Cheerful boys. First set of kids posing rather willingly for photographs. More washing (and yet more to come).

These young girls were slightly more suspicious of me, especially the oldest one, who didn’t crack a smile. (We hadn’t brought out the candy at this point yet.) I think they are gorgeous.

Laundry street. There is really laundry everywhere. I guess no one is in the habit of snatching anyone’s trousers here.

This photograph is from our first visit, when it was getting dark and quite difficult to take pictures (one of the reasons why we went back for a second visit). Obviously, silhouettes against the sky were the one easy-peasy thing to do in this kind of half-light (although I still want photoshop out those tree tops in the corner).

As I mentioned previously, barbershops are common in the settlement – this was one. They were watching TV inside I think. The interior is a bit dark, but I kind of like the mystery of whatever they were crowding into the room for.

Two precious little girls. They got some candy from us. Note the colour of the wall in the background – it was an incredibly popular colour combination throughout the settlement. Not sure why. Also note the earrings on one girl, the nose stud on the other. More cultural differences.

The same colours you can also see here (plus washing again). This is the first shot of three or four that I took of the same scene. Yes, normally I take a few shots to get the one that is just right. It was fortunate that the first one worked out fine in this case as after I had taken the photograph the women noticed me and started posing, which made for much less interesting compositions.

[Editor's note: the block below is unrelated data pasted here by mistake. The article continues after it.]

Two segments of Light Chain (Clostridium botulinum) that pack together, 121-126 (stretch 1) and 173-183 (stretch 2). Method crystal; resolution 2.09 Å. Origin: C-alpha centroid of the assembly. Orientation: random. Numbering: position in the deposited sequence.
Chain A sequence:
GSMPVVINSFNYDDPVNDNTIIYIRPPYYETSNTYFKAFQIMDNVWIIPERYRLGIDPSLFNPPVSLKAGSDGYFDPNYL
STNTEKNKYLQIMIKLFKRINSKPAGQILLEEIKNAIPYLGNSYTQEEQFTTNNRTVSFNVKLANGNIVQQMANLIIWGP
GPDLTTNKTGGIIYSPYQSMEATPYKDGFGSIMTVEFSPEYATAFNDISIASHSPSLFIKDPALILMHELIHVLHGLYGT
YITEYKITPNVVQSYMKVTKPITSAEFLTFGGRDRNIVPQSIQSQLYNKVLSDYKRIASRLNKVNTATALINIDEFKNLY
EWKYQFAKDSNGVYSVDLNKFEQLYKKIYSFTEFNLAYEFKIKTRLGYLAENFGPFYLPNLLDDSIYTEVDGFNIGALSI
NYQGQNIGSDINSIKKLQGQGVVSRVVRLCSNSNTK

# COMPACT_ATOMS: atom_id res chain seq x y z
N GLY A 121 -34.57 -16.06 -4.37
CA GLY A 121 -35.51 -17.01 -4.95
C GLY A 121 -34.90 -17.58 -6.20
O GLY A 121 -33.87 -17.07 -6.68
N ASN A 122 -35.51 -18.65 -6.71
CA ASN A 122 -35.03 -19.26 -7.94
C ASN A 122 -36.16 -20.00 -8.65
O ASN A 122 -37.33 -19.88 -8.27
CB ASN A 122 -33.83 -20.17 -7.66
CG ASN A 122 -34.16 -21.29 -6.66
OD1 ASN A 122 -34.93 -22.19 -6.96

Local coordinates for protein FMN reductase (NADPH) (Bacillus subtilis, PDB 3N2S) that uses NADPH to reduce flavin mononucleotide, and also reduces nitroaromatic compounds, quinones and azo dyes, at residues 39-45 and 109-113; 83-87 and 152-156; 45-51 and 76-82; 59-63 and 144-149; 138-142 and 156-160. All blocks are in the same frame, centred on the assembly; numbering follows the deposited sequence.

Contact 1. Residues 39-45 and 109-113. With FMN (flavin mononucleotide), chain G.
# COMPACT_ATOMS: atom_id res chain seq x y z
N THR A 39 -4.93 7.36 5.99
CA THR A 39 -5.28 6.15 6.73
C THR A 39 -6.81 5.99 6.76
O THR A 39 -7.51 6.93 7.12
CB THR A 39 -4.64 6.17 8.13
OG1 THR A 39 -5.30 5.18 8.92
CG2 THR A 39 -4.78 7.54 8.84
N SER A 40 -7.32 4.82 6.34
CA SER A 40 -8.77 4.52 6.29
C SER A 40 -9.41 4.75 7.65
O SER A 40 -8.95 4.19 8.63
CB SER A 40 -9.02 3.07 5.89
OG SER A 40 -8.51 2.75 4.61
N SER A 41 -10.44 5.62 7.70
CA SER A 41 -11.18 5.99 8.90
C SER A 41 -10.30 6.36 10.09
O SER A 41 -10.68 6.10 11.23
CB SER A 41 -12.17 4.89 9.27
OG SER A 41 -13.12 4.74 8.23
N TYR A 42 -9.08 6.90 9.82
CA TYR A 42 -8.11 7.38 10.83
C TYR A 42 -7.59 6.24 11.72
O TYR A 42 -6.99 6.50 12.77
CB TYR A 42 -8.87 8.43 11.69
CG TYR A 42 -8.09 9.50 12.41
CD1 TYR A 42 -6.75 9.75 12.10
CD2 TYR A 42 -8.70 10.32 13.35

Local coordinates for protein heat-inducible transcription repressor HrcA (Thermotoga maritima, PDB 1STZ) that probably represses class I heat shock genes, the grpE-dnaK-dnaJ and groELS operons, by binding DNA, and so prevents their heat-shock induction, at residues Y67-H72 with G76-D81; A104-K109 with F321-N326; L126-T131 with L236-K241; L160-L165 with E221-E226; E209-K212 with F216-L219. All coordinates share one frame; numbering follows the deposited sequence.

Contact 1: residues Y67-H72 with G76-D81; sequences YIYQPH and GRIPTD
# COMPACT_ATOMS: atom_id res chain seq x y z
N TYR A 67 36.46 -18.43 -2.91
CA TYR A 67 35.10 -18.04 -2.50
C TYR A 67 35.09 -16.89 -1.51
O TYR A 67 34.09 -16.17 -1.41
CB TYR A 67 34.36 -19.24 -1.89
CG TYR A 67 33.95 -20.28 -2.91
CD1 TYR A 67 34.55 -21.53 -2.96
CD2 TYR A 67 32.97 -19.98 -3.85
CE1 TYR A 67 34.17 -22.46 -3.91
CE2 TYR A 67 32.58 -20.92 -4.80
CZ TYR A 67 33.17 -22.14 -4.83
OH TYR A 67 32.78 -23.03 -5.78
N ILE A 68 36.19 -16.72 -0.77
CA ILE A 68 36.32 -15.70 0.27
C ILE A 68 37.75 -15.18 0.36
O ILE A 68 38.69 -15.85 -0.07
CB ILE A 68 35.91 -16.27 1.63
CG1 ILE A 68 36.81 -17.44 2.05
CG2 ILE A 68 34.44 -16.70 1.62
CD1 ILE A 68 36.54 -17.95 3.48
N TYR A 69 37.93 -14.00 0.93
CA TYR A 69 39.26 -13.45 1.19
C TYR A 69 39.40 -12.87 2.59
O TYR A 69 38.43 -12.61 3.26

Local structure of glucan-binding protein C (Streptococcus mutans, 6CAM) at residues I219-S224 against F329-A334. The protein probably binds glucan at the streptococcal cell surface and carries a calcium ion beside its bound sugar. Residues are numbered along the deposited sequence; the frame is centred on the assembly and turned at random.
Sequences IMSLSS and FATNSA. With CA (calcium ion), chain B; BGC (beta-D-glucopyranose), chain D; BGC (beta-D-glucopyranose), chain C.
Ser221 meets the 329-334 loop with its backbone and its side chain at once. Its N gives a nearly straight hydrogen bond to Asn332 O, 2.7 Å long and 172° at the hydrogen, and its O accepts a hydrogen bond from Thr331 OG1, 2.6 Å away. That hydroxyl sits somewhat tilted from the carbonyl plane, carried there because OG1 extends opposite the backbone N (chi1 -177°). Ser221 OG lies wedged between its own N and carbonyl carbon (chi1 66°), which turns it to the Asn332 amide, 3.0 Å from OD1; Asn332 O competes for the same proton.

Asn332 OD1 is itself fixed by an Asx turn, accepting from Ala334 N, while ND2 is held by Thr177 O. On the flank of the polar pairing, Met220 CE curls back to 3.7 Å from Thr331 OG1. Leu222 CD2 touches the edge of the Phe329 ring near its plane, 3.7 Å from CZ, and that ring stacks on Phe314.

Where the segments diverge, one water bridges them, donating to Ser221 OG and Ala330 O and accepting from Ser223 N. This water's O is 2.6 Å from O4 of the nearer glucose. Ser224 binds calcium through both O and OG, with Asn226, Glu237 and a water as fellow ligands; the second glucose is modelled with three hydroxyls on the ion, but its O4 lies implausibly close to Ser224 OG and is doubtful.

More of the same wall colours. Again I took three or four shots, in this case it was the last one that sealed the deal. These children did not pose, but they moved around a bit, so I needed one where everything was aligned just the right way, at the right angle. In this shot it is the little boy that makes the decisive difference: his direct gaze at the camera while the girls play without paying attention to me at all.

As I said, there are no toilets or outhouses in the settlement. Instead, residents go do their business at this waterhole. My Dad said the fact that the girl is carrying a water bottle is an indication that she is going for a pee. The area may be a terrible and often stinky mess with all the trash, but clearly personal hygiene does matter.

And to conclude, a bunch of cheerful boys. They were totally playing it up for the camera, indeed, that was something I noticed frequently during the walk through the settlement: the children were keen on being photographed, much more so than others I had encountered elsewhere in New Delhi. They were posing, but I still love this image for the sheer raw energy and happy smiles that radiate from these children’s faces. Although they are not the poorest of the poor – they don’t live on the streets, they aren’t orphans and, even if they would probably be considered underweight by Western standards, they aren’t starving – they do live in poverty, in shabby homes and with probably no more than a change or two of clothes. And yet, the delight in their faces leaves me with a feeling of hope. I mean, if children aren’t happy like this, where would we be in this world?

Bonus Bit: